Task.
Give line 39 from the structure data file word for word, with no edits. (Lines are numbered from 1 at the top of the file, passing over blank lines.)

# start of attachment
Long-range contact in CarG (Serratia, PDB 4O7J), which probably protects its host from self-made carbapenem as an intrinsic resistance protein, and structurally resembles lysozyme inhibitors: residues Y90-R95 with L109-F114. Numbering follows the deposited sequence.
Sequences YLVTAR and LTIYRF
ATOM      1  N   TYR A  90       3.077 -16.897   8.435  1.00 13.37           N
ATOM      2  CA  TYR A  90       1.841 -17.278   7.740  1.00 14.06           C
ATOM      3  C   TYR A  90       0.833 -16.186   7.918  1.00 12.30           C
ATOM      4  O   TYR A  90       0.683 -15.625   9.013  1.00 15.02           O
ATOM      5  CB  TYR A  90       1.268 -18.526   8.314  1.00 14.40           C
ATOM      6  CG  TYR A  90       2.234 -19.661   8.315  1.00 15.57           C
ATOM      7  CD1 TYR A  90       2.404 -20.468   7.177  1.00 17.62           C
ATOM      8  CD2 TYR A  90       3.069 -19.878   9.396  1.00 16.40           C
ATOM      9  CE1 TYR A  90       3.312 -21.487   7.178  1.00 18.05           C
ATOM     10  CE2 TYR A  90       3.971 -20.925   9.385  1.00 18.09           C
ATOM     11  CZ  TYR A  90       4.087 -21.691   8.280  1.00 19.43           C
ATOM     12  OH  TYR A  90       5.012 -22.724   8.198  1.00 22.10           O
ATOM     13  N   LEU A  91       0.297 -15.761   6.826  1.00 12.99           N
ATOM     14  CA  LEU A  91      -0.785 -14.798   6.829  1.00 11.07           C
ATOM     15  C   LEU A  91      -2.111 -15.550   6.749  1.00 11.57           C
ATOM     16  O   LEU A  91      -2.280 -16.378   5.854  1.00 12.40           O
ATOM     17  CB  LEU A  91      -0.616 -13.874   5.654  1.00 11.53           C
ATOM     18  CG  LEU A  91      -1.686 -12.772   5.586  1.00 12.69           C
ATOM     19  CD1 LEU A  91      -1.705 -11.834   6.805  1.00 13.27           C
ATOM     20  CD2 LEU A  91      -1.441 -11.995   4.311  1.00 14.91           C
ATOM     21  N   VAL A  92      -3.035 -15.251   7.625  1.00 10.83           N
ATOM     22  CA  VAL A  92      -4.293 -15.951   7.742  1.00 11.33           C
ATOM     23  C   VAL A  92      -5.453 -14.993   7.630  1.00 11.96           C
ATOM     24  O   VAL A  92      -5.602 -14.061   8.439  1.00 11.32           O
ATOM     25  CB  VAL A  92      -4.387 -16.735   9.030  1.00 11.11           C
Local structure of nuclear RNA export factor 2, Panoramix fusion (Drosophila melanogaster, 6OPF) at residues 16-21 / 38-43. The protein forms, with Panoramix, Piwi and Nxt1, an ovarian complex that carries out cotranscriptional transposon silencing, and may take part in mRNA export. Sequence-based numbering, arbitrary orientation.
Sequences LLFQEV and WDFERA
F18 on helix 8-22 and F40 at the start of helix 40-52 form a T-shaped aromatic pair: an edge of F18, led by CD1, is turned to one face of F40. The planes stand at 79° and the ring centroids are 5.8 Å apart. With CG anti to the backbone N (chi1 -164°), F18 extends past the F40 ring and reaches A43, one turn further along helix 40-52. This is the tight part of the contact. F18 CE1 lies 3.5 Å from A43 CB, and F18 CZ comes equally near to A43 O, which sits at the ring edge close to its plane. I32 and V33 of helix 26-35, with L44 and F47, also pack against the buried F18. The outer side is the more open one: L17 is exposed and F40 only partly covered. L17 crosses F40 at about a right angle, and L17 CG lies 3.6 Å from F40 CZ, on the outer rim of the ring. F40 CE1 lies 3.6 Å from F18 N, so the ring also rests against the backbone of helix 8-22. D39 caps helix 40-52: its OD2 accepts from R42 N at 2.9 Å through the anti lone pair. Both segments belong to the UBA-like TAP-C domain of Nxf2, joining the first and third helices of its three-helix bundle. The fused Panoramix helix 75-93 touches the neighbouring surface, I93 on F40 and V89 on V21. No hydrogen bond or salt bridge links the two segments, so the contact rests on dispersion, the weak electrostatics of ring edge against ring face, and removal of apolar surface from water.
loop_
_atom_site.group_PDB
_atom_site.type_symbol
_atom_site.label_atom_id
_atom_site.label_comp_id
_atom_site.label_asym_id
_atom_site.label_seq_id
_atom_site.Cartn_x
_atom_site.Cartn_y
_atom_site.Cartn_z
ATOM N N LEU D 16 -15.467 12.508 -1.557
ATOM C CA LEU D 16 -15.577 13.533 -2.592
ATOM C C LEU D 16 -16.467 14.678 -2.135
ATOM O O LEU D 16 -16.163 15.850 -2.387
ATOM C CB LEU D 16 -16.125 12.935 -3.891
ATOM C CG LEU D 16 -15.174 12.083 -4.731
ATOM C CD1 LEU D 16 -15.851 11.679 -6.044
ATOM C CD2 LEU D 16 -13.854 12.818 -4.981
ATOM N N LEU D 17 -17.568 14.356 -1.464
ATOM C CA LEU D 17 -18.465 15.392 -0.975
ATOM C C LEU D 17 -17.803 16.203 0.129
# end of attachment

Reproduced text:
_atom_site.Cartn_y